Best known today for his novels, plays and short stories, but also an accomplished essayist, editor and journalist, Albert Camus was one of the most influential literary figures of the 20th century. He has gained widespread recognition for works such as The Stranger, Caligula, The Plague and Exile and the Kingdom. In 1957 Camus was awarded the Nobel Prize for Literature. In 1960 he was killed in a car accident, aged just 46. Since Camus’ untimely death, his work has been engaged by scholars in literature, politics, philosophy and many other fields.
This volume is one of the first book-length studies of Camus with a specifically educational focus. Camus’ writings raise and address ethical and political questions that resonate strongly with current concerns and debates in educational theory, and the difficulties and dilemmas faced by his characters mirror those encountered by many teachers in school classrooms. This book will appeal to all who wish to consider the connections between education, ethics and the problem of human existence.
This book was originally published as a special issue of Educational Philosophy & Theory.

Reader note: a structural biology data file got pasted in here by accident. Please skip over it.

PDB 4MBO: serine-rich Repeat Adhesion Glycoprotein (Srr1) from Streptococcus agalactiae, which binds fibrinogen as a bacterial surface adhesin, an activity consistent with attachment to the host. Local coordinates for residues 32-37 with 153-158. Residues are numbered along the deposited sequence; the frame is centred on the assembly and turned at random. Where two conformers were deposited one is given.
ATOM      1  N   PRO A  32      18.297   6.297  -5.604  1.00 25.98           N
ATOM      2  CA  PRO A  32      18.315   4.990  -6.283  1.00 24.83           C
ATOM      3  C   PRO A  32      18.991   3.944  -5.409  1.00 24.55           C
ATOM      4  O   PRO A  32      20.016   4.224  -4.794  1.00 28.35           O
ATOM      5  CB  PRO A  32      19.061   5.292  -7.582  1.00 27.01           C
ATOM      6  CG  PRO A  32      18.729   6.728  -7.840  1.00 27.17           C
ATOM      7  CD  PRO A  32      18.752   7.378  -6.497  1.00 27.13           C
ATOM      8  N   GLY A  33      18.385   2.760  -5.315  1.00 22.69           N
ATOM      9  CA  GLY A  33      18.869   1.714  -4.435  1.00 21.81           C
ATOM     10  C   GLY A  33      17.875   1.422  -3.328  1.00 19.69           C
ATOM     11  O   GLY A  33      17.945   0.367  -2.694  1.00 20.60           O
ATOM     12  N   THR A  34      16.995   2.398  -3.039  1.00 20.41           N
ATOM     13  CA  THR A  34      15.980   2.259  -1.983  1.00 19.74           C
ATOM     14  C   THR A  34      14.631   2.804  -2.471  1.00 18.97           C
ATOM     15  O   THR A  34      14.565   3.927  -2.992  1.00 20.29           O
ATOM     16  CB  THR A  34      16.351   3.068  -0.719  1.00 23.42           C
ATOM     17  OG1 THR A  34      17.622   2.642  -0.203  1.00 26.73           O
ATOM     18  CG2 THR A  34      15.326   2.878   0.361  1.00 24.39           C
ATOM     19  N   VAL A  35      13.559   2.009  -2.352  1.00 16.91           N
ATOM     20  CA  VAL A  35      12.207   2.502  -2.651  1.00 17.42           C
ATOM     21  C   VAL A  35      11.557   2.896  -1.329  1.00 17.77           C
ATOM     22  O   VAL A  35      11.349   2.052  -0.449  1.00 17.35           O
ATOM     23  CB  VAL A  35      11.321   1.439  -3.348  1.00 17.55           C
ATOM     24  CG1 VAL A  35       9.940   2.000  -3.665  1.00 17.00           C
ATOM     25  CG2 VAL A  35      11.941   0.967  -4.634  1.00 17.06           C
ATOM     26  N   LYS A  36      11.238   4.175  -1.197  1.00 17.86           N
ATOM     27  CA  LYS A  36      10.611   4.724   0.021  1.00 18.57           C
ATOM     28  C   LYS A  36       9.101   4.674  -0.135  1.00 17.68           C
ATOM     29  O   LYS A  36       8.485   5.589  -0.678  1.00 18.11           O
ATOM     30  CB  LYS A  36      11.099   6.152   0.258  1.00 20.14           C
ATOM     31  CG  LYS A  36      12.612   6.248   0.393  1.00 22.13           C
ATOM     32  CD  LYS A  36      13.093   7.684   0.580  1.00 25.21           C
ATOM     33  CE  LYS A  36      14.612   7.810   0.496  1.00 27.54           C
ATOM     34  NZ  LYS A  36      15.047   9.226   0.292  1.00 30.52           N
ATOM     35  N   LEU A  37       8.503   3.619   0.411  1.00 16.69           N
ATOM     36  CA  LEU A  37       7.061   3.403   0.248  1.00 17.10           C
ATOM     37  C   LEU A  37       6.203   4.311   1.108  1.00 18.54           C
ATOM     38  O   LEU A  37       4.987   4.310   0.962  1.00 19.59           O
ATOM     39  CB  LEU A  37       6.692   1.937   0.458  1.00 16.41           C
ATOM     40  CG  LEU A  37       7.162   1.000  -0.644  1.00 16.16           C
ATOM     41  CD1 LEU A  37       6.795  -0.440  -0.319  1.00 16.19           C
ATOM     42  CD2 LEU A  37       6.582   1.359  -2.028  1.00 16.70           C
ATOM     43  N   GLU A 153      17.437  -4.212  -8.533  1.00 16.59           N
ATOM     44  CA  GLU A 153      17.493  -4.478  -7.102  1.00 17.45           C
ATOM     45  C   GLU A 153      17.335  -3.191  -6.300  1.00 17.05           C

Table of Contents
1. Introduction: Camus and education
Peter Roberts, Andrew Gibbons and Richard Heraud
2. Like a Stone: A happy death and the search for knowledge
3. Beyond Education: Meursault and being ordinary
4. The Stranger: Adventures at zero point
5. Education and the Face of the Other: Levinas, Camus and (mis)understanding
6. The Teaching of Tragedy: Narrative and education
7. Tragedy and Teaching: The education of narrative
8. Bridging Literary and Philosophical Genres: Judgement, reflection and education in
Camus’ The Fall
9. Teaching, Learning and Ethical Dilemmas: Lessons from Albert Camus
10. Acceptance, Resistance and Educational Transformation: A Taoist reading of The First
Andrew Gibbons is an Associate Professor at the School of Education, Auckland University of Technology, New Zealand. His central interests include the work of Albert Camus, the philosophy of early childhood education and the philosophy of technology. He has published on a wide range of educational policies and practices.
Richard Heraud is a PhD student in the Department of Policy, Cultural and Social Studies in Education at the University of Waikato, New Zealand. His principal interest is the status of creativity and its relationship to the formation of political subjectivities in contemporary education institutions.
Peter Roberts is Professor of Education at the University of Canterbury, New Zealand. His research interests are in philosophy of education and educational policy studies. His latest book is Better Worlds: Education, Art, and Utopia, with John Freeman-Moir (2013).